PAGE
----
Yaakov in the end was victorious in his struggle, but it was not a victory in the simple sense of the word.  He did not destroy those vessels, he did not eradicate those parts of his personality.   How could he?  They were part of himself.  Rather - "you fought… and you were able" - he found a way to control this part of himself.  To dictate how these character traits would be expressed rather than letting them dictate to him how he should act.  As my dear friend and colleague Dr. Michelle Friedman has taught me, this is the goal of therapy: to learn to recognize those undesirable parts of oneself, to be able to predict when they may be triggered, to moderate these traits and, most importantly, to choose differently.  To make the wise choice. The goal is integration and control, not eradication.

And so it is with Yaakov.  For this hard work that he has done, this going back into himself for these small vessels, lead to his ability to change himself, to transform.  He is able to confront his own problems head-on, and he is able to confront Esav head-on.  He has become a new man.  He is now Yisrael, no longer Yaakov.  At least, that's what the angel says.  But the very next verse and the ongoing narratives in the Torah continue to refer to him as Yaakov.  So, yes, he is a new man, but he is still Yaakov.  A new and improved Yaakov, a Yaakov who is also a Yisrael, but a Yaakov nonetheless. 

We are who we are.  It is unhealthy and unrealistic to think that we can completely change our personality traits.  What we can do is to have mastery over them.  This is the name of Yisrael: not that you conquered, not that you destroyed, but sarita, from the word sar, master - that you have had mastery.  Mastery over all your adversaries, your external ones and, more importantly, you internal ones.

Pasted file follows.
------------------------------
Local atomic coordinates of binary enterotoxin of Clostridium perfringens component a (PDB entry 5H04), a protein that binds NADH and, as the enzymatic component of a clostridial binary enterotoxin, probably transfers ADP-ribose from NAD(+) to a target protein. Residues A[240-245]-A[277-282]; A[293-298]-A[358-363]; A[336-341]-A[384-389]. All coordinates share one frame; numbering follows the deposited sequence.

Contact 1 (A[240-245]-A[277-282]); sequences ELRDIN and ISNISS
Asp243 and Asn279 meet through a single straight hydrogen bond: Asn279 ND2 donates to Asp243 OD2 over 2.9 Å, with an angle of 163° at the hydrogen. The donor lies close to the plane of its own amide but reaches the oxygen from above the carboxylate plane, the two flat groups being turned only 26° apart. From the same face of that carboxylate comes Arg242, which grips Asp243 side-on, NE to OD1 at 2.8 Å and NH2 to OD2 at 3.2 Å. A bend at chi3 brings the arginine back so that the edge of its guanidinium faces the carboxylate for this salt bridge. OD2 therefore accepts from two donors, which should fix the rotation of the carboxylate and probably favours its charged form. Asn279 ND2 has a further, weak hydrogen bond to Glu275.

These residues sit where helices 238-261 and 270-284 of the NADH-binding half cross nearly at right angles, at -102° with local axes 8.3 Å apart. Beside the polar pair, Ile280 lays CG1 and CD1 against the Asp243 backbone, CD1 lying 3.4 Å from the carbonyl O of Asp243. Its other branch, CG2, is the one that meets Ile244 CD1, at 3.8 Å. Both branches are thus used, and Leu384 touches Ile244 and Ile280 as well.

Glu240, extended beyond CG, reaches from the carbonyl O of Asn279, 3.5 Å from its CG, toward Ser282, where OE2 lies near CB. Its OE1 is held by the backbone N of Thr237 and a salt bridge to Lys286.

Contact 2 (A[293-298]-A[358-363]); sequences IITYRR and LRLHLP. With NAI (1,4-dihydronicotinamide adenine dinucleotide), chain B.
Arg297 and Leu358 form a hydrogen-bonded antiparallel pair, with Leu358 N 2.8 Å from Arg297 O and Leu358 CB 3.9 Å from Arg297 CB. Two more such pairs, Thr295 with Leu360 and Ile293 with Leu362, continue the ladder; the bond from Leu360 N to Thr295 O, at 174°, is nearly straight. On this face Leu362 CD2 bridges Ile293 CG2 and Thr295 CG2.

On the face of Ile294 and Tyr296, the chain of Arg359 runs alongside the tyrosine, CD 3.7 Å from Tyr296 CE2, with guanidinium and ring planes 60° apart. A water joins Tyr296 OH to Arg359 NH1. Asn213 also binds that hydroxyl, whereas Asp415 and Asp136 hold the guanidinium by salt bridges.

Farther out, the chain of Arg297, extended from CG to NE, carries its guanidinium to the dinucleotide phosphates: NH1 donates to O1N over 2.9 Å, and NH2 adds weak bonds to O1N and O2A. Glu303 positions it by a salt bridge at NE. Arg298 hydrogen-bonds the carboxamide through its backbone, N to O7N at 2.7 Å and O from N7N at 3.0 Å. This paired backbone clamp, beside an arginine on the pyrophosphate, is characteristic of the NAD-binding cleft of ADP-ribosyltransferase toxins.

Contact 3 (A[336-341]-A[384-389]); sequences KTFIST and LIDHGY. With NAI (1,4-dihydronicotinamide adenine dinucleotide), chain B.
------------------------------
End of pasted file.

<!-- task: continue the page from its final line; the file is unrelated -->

None of this can happen if we don't go back for those small vessels.  Even if we are mostly okay, if we ignore those traits within us that are still troublesome, that still sometimes lead us to making bad choices, if we are happy with "good enough", then we will fall short.  Yaakov's struggle was a heroic one; one that perhaps not all of us are prepared to undertake.  But it is one that we should aspire to nonetheless.

There are, perhaps, some vessels that we should not go back for.  Some things about us may never change, and we need to learn to make peace with those parts of ourselves.  Yaakov's greatness was first recognizing that the vessels were there.  But his second greatness was knowing that this was something that he could deal with and change.  To quote the serenity prayer of Alcoholics Anonymous: God, give me grace to accept with serenity the things that cannot be changed / Courage to change the things which should be changed / and the Wisdom to distinguish the one from the other.

Most of us, I imagine, too readily put things in the "cannot be changed" category, and give ourselves a pass on doing the work within ourselves that needs to be done.  Recognizing those things that can be changed, going back for those pachim ketanim, however, can be truly transformative.

We are about to enter into a holiday where, according to the Gemara, the people went searching for such pachim ketanim when they could have been satisfied with what they had.  When the Hasmoneans rededicated the Temple, they could have used the impure oil for the menorah.  It was good enough.  That's who they were at that moment - they were impure - and they could have made their peace with that.  But they went looking for the pachim ketanim and they found one with the purest oil.  And then a miracle occurred.   This little oil, found in this small vessel, burned far longer and far brighter than anyone could have imagined.

Chanukah is a holiday that embodies this extra striving.  It allows someone to do a "good enough" job and just light one candle each night.   But it encourages us to replicate the miracle and to strive to do more, to strive for the best, and the best of the best, so that the light will grow and spread.  Let us all do the work that we need to do, going back for those pachim ketanim within us, that will allow us to become our better selves, and allow our inner light to shine forth.

Shabbat Shalom!